The English language is rich with idiomatic expressions, vocabulary and sayings that have made their way into popular culture. Gambling has influenced the English language tremendously, with many terms people use without realizing where they originated. The list is vast, and there are hundreds of gambling-related idioms. Although British English contains the bulk of such expressions, US and Canadian English have their share of sayings. Generally speaking, many of them cross over from one variation of English to another. Here we take a look at ten of the most common gambling idioms.

1 – Ace in the Hole/Ace up your Sleeve

The ace card is the highest value card in many casino games such as Blackjack and Poker. The idiom ace in the hole means you have something hidden from others that you can bring out at a later time and use to your advantage. The Ace is the advantage card you have, and idiomatically it means you possess a hidden advantage over your competitors.

Although the term generally relates to a poker tournament, it is also commonly used in general situations. An ace up your sleeve is when you have something hidden that others are unaware of and can be a game-changer. You can bring the Ace card out later to win the game. The idiom card up your sleeve has a similar meaning whereby you have an idea or surprise plan you are keeping back until the right time to bring it out and win the game at the last moment.

2 – Go for Broke

The word ‘broke’ is a slang word that means you have no money. The idiom ‘go for broke’ means you will risk everything to win a potentially more significant prize. For instance, if you are playing poker and you gamble all your chips on one hand. You might lose all your chips or win the pot and gain a fortune. The idiom also relates to an investment, whereby you risk all your money on an investment. If it is successful, you become wealthy; if not, you lose everything and become poor.

3 – Hedge your Bets

To hedge your bets is the opposite of ‘going for broke.’ You do not risk everything on only one opportunity but keep something back for later. So if you have $100 worth of chips at a casino table, you bet $50 on a strong hand, saving the other $50 for later.

3 – Hit the Jackpot

In gambling terminology, hitting the jackpot is when you win big. The idiom is also common in general situations when you gain a windfall from an investment or strike it lucky in some other manner. It signifies a spell of good luck where your get precisely what you want.

4 – In the Cards/On the Cards

The idiom in the cards means something is bound to occur, whether good or bad. It is also commonly used with Tarot Cards, whereby the card predicts your future and something will inevitably happen. For instance, if you work hard, you can reasonably expect you will make more money. On the cards is something in the cards that is almost certain to happen.

5 – Luck of the Draw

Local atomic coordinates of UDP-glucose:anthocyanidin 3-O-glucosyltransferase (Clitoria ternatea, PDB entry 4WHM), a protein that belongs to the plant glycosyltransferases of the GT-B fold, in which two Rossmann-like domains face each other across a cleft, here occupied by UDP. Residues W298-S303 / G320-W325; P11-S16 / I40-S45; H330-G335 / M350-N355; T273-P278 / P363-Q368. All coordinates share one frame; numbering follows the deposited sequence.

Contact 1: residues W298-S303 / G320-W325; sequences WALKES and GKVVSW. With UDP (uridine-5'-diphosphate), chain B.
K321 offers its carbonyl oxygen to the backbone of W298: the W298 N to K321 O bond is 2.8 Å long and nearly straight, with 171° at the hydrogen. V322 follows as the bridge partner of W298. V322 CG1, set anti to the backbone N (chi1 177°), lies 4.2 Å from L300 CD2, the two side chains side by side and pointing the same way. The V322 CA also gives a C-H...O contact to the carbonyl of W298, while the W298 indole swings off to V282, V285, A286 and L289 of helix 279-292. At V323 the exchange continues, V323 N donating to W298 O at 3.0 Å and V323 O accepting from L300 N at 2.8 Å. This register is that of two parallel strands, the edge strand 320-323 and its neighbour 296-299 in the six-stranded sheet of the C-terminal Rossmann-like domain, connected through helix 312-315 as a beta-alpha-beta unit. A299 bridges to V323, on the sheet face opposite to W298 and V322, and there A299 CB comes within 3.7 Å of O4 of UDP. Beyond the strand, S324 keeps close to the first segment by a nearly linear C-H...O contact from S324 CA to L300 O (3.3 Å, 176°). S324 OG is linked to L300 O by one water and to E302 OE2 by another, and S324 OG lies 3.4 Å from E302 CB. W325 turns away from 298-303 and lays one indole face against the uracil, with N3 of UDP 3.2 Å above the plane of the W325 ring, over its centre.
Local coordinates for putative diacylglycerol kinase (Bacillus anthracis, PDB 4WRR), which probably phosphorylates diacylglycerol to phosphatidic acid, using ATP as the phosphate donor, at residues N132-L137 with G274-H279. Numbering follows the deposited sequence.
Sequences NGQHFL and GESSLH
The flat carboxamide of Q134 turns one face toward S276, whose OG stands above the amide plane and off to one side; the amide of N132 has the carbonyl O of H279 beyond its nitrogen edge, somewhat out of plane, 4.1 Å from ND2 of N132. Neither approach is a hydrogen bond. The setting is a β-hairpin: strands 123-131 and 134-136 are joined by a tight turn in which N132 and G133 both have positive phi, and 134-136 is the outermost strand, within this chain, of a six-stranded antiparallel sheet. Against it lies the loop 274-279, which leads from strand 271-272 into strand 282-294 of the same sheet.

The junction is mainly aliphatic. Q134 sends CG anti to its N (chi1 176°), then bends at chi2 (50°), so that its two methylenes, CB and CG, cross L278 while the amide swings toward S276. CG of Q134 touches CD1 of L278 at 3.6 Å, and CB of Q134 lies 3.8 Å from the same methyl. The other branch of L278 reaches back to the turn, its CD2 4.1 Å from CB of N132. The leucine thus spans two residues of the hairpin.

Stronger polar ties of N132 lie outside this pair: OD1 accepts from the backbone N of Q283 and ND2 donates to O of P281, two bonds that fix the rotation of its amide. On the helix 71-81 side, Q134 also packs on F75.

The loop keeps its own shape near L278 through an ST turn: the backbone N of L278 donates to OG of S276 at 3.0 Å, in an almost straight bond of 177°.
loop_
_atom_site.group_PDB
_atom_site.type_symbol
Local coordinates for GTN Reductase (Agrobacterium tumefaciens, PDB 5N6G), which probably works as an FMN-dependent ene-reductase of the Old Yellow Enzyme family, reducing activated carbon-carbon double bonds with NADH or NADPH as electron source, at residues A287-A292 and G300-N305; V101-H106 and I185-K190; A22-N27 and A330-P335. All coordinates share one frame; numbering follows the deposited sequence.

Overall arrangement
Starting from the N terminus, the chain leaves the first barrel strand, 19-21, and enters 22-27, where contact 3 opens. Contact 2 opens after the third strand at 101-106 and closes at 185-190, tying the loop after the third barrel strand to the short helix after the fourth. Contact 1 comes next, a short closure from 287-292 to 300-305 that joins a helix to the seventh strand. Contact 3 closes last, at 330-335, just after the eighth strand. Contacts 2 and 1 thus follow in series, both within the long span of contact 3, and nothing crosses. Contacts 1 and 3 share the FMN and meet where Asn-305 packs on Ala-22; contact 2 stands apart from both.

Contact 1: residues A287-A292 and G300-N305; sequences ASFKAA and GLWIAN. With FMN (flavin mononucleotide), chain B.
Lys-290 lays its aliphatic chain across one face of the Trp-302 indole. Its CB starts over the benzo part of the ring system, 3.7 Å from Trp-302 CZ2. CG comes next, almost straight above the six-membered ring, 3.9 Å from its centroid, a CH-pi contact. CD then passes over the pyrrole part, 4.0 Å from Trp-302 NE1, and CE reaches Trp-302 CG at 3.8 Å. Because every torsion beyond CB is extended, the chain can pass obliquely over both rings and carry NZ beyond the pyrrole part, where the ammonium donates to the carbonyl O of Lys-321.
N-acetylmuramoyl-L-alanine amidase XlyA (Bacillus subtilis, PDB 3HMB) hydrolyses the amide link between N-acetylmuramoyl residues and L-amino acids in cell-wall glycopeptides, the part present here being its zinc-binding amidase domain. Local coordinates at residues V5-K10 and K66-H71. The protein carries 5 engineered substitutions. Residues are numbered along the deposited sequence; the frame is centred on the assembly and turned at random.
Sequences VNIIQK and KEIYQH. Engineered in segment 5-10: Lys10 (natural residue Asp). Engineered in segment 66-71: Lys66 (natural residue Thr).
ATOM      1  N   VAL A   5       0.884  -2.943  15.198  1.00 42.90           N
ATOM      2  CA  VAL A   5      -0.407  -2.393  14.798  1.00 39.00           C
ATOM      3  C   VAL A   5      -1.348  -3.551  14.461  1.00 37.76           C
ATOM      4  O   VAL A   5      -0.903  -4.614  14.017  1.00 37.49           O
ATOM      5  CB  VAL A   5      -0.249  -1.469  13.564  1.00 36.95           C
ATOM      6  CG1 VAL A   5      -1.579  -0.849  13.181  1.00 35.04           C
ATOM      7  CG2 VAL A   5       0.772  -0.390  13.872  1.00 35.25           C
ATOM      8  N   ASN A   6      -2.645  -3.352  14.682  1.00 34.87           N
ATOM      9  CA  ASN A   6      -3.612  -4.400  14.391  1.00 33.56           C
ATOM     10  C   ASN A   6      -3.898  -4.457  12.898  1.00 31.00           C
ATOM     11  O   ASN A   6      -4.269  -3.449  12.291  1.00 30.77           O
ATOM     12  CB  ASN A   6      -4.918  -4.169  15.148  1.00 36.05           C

The luck of the draw means you win something unexpectedly in a competition purely by chance, such as winning a lottery or a raffle prize. In gambling, it means the card that is drawn next wins the game for you.

6 – Not Miss a Trick

Not miss a trick is when someone takes advantage of anything that helps them or creates an opportunity. It originated on the gaming tables where the dealer sees everything so players cannot cheat or the dealer will catch him or her out.

7 – Poker Face

Poker players will be well aware of this idiom, as it means not to give any hints to your opponents about what cards you hold. It allows you to bluff more efficiently so the other players cannot predict if you have a strong it weak hand. The same goes for general situations whereby you do not give anything away to someone. It is common in business situations like negotiating a sale or deal. A poker face doesn’t show emotions or reactions, so that people cannot predict what you are feeling.

8 – Put your Cards on the Table

In Poker or Blackjack, the expression put your cards on the table means to show all. The same phrase is for making your thoughts or ideas clear so everyone can see them.

9 – Roll the Dice

When you roll the dice playing Baccarat, you wait for the roll’s outcome to see if you win or lose. It essentially means to take a chance on something. You roll the dice and wait to see what happens next.

10 – Russian Roulette

The game of Russian Roulette was immortalized in the Hollywood movie The Deer Hunter starring Robert De Niro in the harrowing scene where Vietnam prisoners of war have to put a gun containing a single to their head pull the trigger. At the same time, the Vietnamese guards take bets on who will live or die. The expression, therefore, means to undertake a dangerous or unnecessary risk.

Bonus Idiom 1 – Stack the Deck

If you stack the deck, you are arranging things to be in your favour, thereby creating an unfair advantage that stops someone from succeeding.

Bonus Idiom 2 – Sweeten the Pot

To sweeten the pot is to increase the stakes to make something more appealing and desirable. For instance, if the jackpot grows from CA$1 million to CA$3 million. That would make it much more attractive to players, provide a greater incentive to play the game, and increase your stakes.

Bonus Idiom 3 – Hit Me

Hit me is when you ask the dealer to give you another card. It is common in Blackjack, but a word of warning, don’t take it literally and punch someone in their face if they ask you to hit them!


There are many other gambling-related idioms in the English language that have made their way into the dictionary. Other notable expressions include All Bets Are Off, Behind the Eight Ball, Break the Bank, and Call a Spade a Spade. The colourful idioms can be funny and may confuse non-native English speakers, which is why you should be aware of them before visiting a casino so you won’t cause offence or misunderstand someone. Good luck beating the bank!